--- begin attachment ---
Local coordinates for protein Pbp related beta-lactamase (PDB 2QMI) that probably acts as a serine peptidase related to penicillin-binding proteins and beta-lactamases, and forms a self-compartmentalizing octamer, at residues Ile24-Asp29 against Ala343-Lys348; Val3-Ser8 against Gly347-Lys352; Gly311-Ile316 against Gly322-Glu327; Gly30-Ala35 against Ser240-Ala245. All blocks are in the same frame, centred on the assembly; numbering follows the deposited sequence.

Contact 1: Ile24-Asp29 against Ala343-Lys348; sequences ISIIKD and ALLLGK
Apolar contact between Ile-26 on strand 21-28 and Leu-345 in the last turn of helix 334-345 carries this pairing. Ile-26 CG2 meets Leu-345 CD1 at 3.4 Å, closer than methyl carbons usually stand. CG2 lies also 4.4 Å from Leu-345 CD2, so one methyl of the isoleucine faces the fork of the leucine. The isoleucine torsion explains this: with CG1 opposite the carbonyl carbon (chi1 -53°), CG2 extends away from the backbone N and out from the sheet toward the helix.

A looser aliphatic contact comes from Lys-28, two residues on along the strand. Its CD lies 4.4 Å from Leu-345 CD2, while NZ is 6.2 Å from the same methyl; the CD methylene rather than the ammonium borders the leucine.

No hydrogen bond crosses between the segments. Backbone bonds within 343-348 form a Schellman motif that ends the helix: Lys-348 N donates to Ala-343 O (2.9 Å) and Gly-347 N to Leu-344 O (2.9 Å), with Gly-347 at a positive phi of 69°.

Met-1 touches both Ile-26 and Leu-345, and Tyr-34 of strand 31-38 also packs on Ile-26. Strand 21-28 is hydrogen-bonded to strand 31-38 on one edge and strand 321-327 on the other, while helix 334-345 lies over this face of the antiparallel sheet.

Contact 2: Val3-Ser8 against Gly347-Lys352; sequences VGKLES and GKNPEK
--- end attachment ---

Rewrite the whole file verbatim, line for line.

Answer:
Local coordinates for protein Pbp related beta-lactamase (PDB 2QMI) that probably acts as a serine peptidase related to penicillin-binding proteins and beta-lactamases, and forms a self-compartmentalizing octamer, at residues Ile24-Asp29 against Ala343-Lys348; Val3-Ser8 against Gly347-Lys352; Gly311-Ile316 against Gly322-Glu327; Gly30-Ala35 against Ser240-Ala245. All blocks are in the same frame, centred on the assembly; numbering follows the deposited sequence.

Contact 1: Ile24-Asp29 against Ala343-Lys348; sequences ISIIKD and ALLLGK
Apolar contact between Ile-26 on strand 21-28 and Leu-345 in the last turn of helix 334-345 carries this pairing. Ile-26 CG2 meets Leu-345 CD1 at 3.4 Å, closer than methyl carbons usually stand. CG2 lies also 4.4 Å from Leu-345 CD2, so one methyl of the isoleucine faces the fork of the leucine. The isoleucine torsion explains this: with CG1 opposite the carbonyl carbon (chi1 -53°), CG2 extends away from the backbone N and out from the sheet toward the helix.

A looser aliphatic contact comes from Lys-28, two residues on along the strand. Its CD lies 4.4 Å from Leu-345 CD2, while NZ is 6.2 Å from the same methyl; the CD methylene rather than the ammonium borders the leucine.

No hydrogen bond crosses between the segments. Backbone bonds within 343-348 form a Schellman motif that ends the helix: Lys-348 N donates to Ala-343 O (2.9 Å) and Gly-347 N to Leu-344 O (2.9 Å), with Gly-347 at a positive phi of 69°.

Met-1 touches both Ile-26 and Leu-345, and Tyr-34 of strand 31-38 also packs on Ile-26. Strand 21-28 is hydrogen-bonded to strand 31-38 on one edge and strand 321-327 on the other, while helix 334-345 lies over this face of the antiparallel sheet.

Contact 2: Val3-Ser8 against Gly347-Lys352; sequences VGKLES and GKNPEK